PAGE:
© Sheryl St. Germain.
Used by permission.
All rights reserved.
Those who have already been destroyed
recognize its signs: the sky
clouds like a glaucous eye,
the wind muscles over whatever
is weak. Waves swell, engorged
with too much of something.
A lashing, a swimming of tongues
through air. Birds disappear.
The smell of ocean in the wrong place,
of something diseased, lost fish.
The sky bellows, darkens, roars
like a drunk.
Those unacquainted with destruction
ask for wind speeds, amount of rainfall,
degree of movement. A plotting,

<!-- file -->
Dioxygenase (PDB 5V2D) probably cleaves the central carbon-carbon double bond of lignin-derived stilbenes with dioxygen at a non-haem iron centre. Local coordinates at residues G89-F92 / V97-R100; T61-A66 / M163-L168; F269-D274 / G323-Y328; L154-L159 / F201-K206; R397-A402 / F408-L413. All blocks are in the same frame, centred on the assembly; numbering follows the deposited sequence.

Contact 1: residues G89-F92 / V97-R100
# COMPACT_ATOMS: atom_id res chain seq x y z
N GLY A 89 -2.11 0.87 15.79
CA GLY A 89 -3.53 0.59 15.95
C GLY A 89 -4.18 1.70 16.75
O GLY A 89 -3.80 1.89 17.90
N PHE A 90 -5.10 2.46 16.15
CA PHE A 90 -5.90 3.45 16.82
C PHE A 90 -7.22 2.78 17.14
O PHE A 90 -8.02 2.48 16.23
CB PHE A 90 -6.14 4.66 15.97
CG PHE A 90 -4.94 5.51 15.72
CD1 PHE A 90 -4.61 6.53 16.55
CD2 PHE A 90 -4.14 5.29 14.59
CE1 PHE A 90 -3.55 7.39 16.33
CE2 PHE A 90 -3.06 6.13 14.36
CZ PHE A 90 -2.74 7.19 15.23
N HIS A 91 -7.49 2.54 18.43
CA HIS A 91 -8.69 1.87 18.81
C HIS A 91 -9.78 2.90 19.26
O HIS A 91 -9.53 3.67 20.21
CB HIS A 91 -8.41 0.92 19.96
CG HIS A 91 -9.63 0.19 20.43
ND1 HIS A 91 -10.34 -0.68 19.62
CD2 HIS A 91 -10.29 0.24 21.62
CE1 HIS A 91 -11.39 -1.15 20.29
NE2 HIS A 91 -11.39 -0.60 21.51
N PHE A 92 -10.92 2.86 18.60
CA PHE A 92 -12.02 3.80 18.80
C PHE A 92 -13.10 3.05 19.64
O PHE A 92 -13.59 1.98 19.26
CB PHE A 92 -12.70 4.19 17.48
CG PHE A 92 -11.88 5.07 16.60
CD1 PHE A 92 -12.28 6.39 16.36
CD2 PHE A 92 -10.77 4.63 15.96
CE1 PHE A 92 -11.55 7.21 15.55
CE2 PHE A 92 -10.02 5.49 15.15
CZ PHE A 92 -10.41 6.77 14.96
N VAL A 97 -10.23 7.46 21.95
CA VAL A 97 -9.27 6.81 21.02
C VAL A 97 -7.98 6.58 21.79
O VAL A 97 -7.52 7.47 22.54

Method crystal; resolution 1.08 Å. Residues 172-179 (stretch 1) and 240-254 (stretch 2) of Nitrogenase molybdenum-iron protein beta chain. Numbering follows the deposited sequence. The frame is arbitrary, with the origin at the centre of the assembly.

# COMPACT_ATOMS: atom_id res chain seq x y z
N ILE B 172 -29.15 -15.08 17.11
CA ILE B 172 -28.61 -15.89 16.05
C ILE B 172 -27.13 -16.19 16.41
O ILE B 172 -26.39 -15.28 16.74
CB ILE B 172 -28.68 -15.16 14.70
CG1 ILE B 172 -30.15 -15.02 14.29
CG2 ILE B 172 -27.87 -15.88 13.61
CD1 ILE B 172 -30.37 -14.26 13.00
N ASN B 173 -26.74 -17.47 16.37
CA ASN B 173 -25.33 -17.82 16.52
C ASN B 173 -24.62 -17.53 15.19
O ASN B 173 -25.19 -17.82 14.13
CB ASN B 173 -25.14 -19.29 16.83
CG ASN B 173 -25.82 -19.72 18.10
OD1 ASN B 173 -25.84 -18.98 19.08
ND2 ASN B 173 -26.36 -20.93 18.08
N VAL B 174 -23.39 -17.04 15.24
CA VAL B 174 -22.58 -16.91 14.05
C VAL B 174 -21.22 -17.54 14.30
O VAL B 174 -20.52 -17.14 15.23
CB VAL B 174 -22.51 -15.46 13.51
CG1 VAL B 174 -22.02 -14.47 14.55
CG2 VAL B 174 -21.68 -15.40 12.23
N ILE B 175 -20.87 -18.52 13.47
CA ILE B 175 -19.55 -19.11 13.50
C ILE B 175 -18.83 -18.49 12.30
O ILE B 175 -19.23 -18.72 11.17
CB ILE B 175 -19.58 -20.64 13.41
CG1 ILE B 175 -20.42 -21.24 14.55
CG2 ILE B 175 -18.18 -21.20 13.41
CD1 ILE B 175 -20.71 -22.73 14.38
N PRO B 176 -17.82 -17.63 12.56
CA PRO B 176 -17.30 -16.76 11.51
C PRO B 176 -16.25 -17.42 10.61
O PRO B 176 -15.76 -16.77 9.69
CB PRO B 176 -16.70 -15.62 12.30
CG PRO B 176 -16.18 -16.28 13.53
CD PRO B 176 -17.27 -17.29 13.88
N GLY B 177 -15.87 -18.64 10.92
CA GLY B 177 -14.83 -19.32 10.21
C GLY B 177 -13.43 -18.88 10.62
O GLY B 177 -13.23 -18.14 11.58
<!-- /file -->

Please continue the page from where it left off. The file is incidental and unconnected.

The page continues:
a computation of the destruction.
For some of us, all seasons are hurricane.
The winds gale up, working us like seed,
moving us like desire.
What lies beyond measurement
is all of beauty and terror.
To understand is to evacuate.
Text prepared by:
- Bruce R. Magee
St. Germain, Sheryl. “Hurricane Season.” Let It Be a Dark Roux. Pittsburg: Autumn House Pr., 2007. © Sheryl St. Germain. Used by permission. All rights reserved.